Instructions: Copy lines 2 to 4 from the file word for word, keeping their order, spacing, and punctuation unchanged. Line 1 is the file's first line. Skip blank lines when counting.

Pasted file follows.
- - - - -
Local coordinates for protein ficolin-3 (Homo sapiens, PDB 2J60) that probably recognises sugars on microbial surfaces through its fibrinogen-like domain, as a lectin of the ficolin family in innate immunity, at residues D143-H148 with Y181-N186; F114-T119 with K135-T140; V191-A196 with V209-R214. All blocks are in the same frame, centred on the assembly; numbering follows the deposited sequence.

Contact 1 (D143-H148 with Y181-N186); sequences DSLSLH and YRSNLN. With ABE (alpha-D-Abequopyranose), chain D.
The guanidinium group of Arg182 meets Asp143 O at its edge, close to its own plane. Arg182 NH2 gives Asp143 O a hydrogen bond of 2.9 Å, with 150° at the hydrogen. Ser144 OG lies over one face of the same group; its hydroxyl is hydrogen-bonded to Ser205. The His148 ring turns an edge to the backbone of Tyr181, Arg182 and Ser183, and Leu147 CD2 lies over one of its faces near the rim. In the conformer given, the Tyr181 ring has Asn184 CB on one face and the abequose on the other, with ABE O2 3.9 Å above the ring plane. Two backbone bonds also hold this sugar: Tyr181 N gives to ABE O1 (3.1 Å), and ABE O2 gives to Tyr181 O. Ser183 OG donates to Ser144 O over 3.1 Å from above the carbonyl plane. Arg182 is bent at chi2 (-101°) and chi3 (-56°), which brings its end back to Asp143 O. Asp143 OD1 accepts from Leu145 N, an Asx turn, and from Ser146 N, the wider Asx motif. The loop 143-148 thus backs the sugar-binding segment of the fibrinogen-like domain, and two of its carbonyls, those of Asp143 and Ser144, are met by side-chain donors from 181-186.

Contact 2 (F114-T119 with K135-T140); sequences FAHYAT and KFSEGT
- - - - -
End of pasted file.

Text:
Contact 1 (D143-H148 with Y181-N186); sequences DSLSLH and YRSNLN. With ABE (alpha-D-Abequopyranose), chain D.
The guanidinium group of Arg182 meets Asp143 O at its edge, close to its own plane. Arg182 NH2 gives Asp143 O a hydrogen bond of 2.9 Å, with 150° at the hydrogen. Ser144 OG lies over one face of the same group; its hydroxyl is hydrogen-bonded to Ser205. The His148 ring turns an edge to the backbone of Tyr181, Arg182 and Ser183, and Leu147 CD2 lies over one of its faces near the rim. In the conformer given, the Tyr181 ring has Asn184 CB on one face and the abequose on the other, with ABE O2 3.9 Å above the ring plane. Two backbone bonds also hold this sugar: Tyr181 N gives to ABE O1 (3.1 Å), and ABE O2 gives to Tyr181 O. Ser183 OG donates to Ser144 O over 3.1 Å from above the carbonyl plane. Arg182 is bent at chi2 (-101°) and chi3 (-56°), which brings its end back to Asp143 O. Asp143 OD1 accepts from Leu145 N, an Asx turn, and from Ser146 N, the wider Asx motif. The loop 143-148 thus backs the sugar-binding segment of the fibrinogen-like domain, and two of its carbonyls, those of Asp143 and Ser144, are met by side-chain donors from 181-186.

Contact 2 (F114-T119 with K135-T140); sequences FAHYAT and KFSEGT